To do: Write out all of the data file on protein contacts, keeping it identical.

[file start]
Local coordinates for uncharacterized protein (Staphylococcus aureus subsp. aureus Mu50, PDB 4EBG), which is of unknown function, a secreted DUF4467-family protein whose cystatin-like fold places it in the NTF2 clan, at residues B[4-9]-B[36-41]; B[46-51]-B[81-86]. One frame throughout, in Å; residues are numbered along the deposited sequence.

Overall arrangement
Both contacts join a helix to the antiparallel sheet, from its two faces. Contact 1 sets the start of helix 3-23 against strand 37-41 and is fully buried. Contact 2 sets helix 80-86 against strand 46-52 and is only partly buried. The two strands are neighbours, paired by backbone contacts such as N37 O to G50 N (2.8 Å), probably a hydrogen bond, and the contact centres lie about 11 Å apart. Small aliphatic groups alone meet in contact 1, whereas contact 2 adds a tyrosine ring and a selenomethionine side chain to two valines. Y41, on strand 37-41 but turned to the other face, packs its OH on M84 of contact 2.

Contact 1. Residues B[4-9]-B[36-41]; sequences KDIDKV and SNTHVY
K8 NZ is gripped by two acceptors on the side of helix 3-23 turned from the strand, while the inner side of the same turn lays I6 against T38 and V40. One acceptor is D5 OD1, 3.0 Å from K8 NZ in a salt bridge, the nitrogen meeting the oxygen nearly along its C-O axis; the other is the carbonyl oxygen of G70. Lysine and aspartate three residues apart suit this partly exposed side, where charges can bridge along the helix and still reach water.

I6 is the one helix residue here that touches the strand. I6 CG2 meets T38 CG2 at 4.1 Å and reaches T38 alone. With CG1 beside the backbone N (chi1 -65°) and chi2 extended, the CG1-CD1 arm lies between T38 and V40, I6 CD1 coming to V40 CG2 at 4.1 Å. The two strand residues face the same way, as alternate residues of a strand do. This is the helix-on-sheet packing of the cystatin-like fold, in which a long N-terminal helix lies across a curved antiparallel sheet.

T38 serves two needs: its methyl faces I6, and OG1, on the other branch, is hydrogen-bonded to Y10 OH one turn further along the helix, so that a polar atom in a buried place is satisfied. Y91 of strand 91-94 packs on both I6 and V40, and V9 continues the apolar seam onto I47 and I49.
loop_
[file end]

Local coordinates for uncharacterized protein (Staphylococcus aureus subsp. aureus Mu50, PDB 4EBG), which is of unknown function, a secreted DUF4467-family protein whose cystatin-like fold places it in the NTF2 clan, at residues B[4-9]-B[36-41]; B[46-51]-B[81-86]. One frame throughout, in Å; residues are numbered along the deposited sequence.

Overall arrangement
Both contacts join a helix to the antiparallel sheet, from its two faces. Contact 1 sets the start of helix 3-23 against strand 37-41 and is fully buried. Contact 2 sets helix 80-86 against strand 46-52 and is only partly buried. The two strands are neighbours, paired by backbone contacts such as N37 O to G50 N (2.8 Å), probably a hydrogen bond, and the contact centres lie about 11 Å apart. Small aliphatic groups alone meet in contact 1, whereas contact 2 adds a tyrosine ring and a selenomethionine side chain to two valines. Y41, on strand 37-41 but turned to the other face, packs its OH on M84 of contact 2.

Contact 1. Residues B[4-9]-B[36-41]; sequences KDIDKV and SNTHVY
K8 NZ is gripped by two acceptors on the side of helix 3-23 turned from the strand, while the inner side of the same turn lays I6 against T38 and V40. One acceptor is D5 OD1, 3.0 Å from K8 NZ in a salt bridge, the nitrogen meeting the oxygen nearly along its C-O axis; the other is the carbonyl oxygen of G70. Lysine and aspartate three residues apart suit this partly exposed side, where charges can bridge along the helix and still reach water.

I6 is the one helix residue here that touches the strand. I6 CG2 meets T38 CG2 at 4.1 Å and reaches T38 alone. With CG1 beside the backbone N (chi1 -65°) and chi2 extended, the CG1-CD1 arm lies between T38 and V40, I6 CD1 coming to V40 CG2 at 4.1 Å. The two strand residues face the same way, as alternate residues of a strand do. This is the helix-on-sheet packing of the cystatin-like fold, in which a long N-terminal helix lies across a curved antiparallel sheet.

T38 serves two needs: its methyl faces I6, and OG1, on the other branch, is hydrogen-bonded to Y10 OH one turn further along the helix, so that a polar atom in a buried place is satisfied. Y91 of strand 91-94 packs on both I6 and V40, and V9 continues the apolar seam onto I47 and I49.
loop_